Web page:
also..i know you are researching your options...but, please tell what you want to do..i am not sure i know what that is..
I've continued to occupy the property. I contacted the Register of Deeds today to confirm the Sheriff's Sale bid. I also contacted my lender's attorney to ascertain the cost to redeem. I am utterly dismayed that I could potentially profit from this scenario!
I've been given the redemption cost (which is less than I had anticipated). I have the opportunity to own a house outright for a cost similar to that of a car. I also have the opportunity to sell and profit.
Bearing this in mind, do you still recommend working with a real estate attorney? If so, why? Also...how would the potential sale of this house be deemed a "short sale". Since the original loan value is no longer at play, am I not simply looking to satisfy the cost of redemption?
You need to consult w/ a real estate attorney. Don't do anything until you have done that. Also look into putting your home onto the market as a short-sale--assuming you are still occupying it. If the home is vacant, you'd better get it occupied fast, as the bank will accelarate the redemption and all your options will be decided for you, as you will have none at that point. Good luck!
I haven't a clue how to respond to your thorough message (thank you!). Due to character restrictions, I was unable to offer full background information on my situation. After discovering my house needed significant repairs, I knew I had to devise a plan. I channeled my inner business sense. Maintaining an emphasis on integrity, I filed for bankruptcy to LEGALLY remove my obligation from my mortgage loan. My mortgage wasn't reaffirmed. I cannot be held accountable for any deficiency. Surprisingly, my credit hasn't tanked as terribly as expected (likely due to having only missed a few recent payments in my lifetime coupled with a quick filing). While my score was above normal, it settled into the mid-600s within months of discharge.
I appreciate your information on DJs and I'm sure this will benefit others. I, too, suspect we will begin to see more of these in the future. I'm grateful I don't have to maintain this worry.
I've received conflicting information pertaining to redemption costs; and, I remain confused especially since my lender's purchase price was grossly less than the mortgage loan. What is the significance of the Sheriff's Sale price to someone in my situation (not subjected to a DJ)? If I were to redeem, does the original loan value come into play? Or, is the redemption price tied exclusively to the Sheriff's Sale price (with interest and other exciting monetary flair)?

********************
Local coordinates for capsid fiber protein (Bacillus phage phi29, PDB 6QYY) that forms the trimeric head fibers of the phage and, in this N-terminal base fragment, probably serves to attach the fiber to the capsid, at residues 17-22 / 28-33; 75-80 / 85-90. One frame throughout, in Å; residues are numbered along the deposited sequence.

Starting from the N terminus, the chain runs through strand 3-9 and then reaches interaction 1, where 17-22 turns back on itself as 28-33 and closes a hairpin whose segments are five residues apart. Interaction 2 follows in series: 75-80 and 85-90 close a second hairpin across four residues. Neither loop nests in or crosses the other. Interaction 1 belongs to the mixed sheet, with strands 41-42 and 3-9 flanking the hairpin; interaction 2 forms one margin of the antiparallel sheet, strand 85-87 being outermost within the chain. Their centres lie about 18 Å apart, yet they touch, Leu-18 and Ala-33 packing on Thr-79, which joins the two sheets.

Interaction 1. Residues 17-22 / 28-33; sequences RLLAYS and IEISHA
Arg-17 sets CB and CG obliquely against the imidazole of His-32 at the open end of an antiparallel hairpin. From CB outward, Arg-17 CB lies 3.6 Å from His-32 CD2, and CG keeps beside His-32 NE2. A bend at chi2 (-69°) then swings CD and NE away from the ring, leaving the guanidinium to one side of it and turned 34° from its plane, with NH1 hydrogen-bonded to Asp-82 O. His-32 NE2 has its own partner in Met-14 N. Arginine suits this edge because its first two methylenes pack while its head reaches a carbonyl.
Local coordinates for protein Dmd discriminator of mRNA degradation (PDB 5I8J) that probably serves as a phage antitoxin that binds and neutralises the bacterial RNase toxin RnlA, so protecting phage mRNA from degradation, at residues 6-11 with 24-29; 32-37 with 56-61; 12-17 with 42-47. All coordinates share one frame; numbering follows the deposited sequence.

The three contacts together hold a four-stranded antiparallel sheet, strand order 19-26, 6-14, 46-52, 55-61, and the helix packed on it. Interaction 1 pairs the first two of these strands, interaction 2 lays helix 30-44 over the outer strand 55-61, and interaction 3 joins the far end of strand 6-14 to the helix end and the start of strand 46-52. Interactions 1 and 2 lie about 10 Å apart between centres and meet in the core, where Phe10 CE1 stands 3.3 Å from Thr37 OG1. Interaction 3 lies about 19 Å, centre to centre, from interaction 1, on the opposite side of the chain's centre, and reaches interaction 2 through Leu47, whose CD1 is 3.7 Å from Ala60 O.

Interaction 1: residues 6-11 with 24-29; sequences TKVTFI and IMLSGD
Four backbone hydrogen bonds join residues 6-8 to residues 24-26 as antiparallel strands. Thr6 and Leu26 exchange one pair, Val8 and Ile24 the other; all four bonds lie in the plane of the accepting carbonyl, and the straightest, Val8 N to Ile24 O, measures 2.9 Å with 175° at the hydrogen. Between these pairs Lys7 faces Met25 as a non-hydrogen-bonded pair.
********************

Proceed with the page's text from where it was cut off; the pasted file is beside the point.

How would someone benefit from a Quit Claim Deed? If I were foolish enough to let someone "assist" me, would they simply be purchasing redemption rights? The house potentially has profit, if we reflect on the Sheriff's sale cost. Are such people looking to sell the house, pay off the lender, and live happily ever after? I'd love to be informed when these scammers knock on my door!
You should easily be able to find out the amount for which the lender purchased the house at the sheriff's sale by contacting your county clerk's office. The difference between the amount of the sheriff sale purchase and the amount you owe on the defaulted mortgage is the amount for which the lender may seek a deficiency judgement. They will have 6 years in which to seek this judgement and seek reimbursement from you. Obviously, your credit record will be dramatically impacted for the next many years as well.
In Michigan you have 6 months from the date of the sheriff's sale in which to "redeem" the property which basically means that you can pay the back payments, fees, etc. that are due and then be able to continue with your mortgage. You have likely been receiving formal notices telling you the amount that is owed. If you are truly interested in redeeming your property, I suggest you consult a good real estate attorney.
You are correct to be suspicious of those seeking to "help" you by having you sign a Quit Claim Deed. I see absolutely no advantage to you in doing so. Your deficiency has been determined by the amount of the purchase at the sheriff's sale. If you are seriously contemplating such a move, you should seek the advice of a good real estate attorney.
Unfortunately, although you decided to strategiclly default on your mortgage obligations, you may find yourself looking over your shoulder for 6 years waiting for the lender to seek reimbursement for the defaulted amount. There have been a number of publications indicating that lenders are anxious to make examples of those who have strategically defaulted on their mortgage obligations.
This is a very complicated situation and you will be unable to receive full and complete information from this type of forum. This is the time to seek assistance from a real estate attorney if you are truly concerned.
Best of luck to you,